Long Read: The 84-Day Hold On Aid To Ukraine

This is an important article. The broad story it tells isn’t new: Donald Trump held back Congressionally appropriated funds for Ukraine, in contravention of law and recommdations by the Departments of Defense and State. What is new is the detail of how that was done, an attempted legal justification, and who was eager to help him.

News reports about the administration now usually give information about the sources the reports are based on. In this case, it was

Interviews with dozens of current and former administration officials, congressional aides and others, previously undisclosed emails and documents, and a close reading of thousands of pages of impeachment testimony[.]

Here’s a short summary. Lots more details in the article. Basically, Trump decided to withhold the money; White House lawyers tried to construct a justification; civil servants and even some of Trump’s appointees tried to talk him out of it; his messenger boys went to the departments to work it out; and, when the whistle was blown, Trump gave it up. All this time, Rudy Giuliani was meeting with Ukrainian officials and others; this was not known to all participants at the time.

Robert Blair, Assistant to the President and Senior Advisor to Chief of Staff Mick Mulvaney, was a key player along with Mulvaney. Mulvaney brought him along when he moved to the White House. On December 23, he was named Special Representative for International Telecommunications Policy, although he will also continue to serve in his previous role.

On June 19, Blair called Russell T. Vought, the acting head of the Office of Management and Budget, and told him to hold up the aid. Trying to understand the reason for the holdup, Vought’s staff searched the internet and found an article in the Washington Examiner that might have set off the President. In a normal White House, a decision like this would have been made in consultation with experts from the Departments of State, Defense, and Treasury. In fact, State and Defense had already certified sending the funds to Ukraine as appropriate.

The career official in the budget office in charge of the funds was Mark Sandy. He phoned other officials in the budget office and Defense Department to try to understand what was happening. It was not a normal request. He was concerned that it might violate the Impoundment Control Act, which prohibits the President from holding up money Congress has appropriated.

A month later, on July 18, William Taylor, acting Ambassador to Ukraine, and other officials learned about the hold in a meeting. Taylor testified to Congress that he was astonished. On the same day, administration sources called four Congressional staffers and urged that they look into the hold.

A week later, Trump famously telephoned Ukraine’s President Volodymyr Zelinsky and asked for a favor. Ninety minutes after the call, the budget office sent an email to the Pentagon saying not to spend the money. Ukrainian officials were beginning to get word that something was up.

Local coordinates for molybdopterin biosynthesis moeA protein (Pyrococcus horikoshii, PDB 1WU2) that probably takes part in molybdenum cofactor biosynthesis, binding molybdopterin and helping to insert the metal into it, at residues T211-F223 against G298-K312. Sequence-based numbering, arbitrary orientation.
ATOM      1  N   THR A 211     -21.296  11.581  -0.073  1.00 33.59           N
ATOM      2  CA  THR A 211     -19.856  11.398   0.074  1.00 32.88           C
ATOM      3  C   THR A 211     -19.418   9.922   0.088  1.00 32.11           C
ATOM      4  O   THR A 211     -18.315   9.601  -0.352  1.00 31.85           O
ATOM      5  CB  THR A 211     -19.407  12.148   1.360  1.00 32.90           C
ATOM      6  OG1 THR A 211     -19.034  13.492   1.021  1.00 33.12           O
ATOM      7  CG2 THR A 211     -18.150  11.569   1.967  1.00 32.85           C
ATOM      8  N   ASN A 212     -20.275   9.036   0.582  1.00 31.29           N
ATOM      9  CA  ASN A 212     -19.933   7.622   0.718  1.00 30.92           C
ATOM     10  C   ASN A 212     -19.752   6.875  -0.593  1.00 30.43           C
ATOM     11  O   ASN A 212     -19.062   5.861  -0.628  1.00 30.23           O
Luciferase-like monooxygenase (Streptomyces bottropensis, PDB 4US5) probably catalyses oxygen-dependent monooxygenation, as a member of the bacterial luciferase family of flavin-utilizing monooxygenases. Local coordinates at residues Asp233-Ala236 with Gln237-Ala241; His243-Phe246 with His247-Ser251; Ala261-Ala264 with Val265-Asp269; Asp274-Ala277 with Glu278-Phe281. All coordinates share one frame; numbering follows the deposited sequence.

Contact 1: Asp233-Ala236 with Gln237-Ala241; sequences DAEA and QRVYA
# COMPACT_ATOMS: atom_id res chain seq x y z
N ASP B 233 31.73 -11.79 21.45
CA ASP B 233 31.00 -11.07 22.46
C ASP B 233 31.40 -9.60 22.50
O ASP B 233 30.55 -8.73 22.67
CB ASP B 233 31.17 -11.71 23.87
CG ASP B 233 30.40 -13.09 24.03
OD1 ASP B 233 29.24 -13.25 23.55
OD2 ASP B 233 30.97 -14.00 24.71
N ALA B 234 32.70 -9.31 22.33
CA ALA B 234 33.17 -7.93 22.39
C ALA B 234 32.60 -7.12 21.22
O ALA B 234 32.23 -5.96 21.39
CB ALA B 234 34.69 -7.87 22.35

In late July, Sandy’s authority over the funds was removed and given to his boss, a political appointee. Defense Department officials were becoming impatient. Deadlines were approaching by which portions of the money had to be spent, or it would be lost.

Backed by a memo saying the National Security Council, the Pentagon and the State Department all wanted the aid released, Mr. Bolton made a personal appeal to Mr. Trump on Aug. 16, but was rebuffed.

On Aug. 28, Politico published a story reporting that the assistance to Ukraine had been frozen. After more than two months, the issue, the topic of fiery internal debate, was finally public.

Mr. Bolton’s relationship with the president had been deteriorating for months, and he would leave the White House weeks later, but on this front he had powerful internal allies.

On a sunny, late-August day, Mr. Bolton, Mr. Esper and Mr. Pompeo arrayed themselves around the Resolute desk in the Oval Office to present a united front, the leaders of the president’s national security team seeking to convince him face to face that freeing up the money for Ukraine was the right thing to do.

Through this time, White House lawyers were trying to develop a legal justification for the hold. Then came the whistleblower’s report, at the end of August. Shortly after, the hold was lifted.

Many questions remain unanswered, like who knew about Giuliani’s activities and when they knew; how long the shakedown was in progress before the hold; and how Trump came to his ideas about Ukraine. Once again, it was civil servants who tried to hold firm against inappropriate actions.

In addition to Trump’s corrupt use of government funds to force Zelensky into helping his election campaign, holding up those funds and causing uncertainty in the Ukrainian government benefits Russia.

The specifics in this article will be helpful in making a case that Mulvaney and other officials must be called as witnesses in the Senate impeachment trial.

Cross-Posted to Balloon Juice

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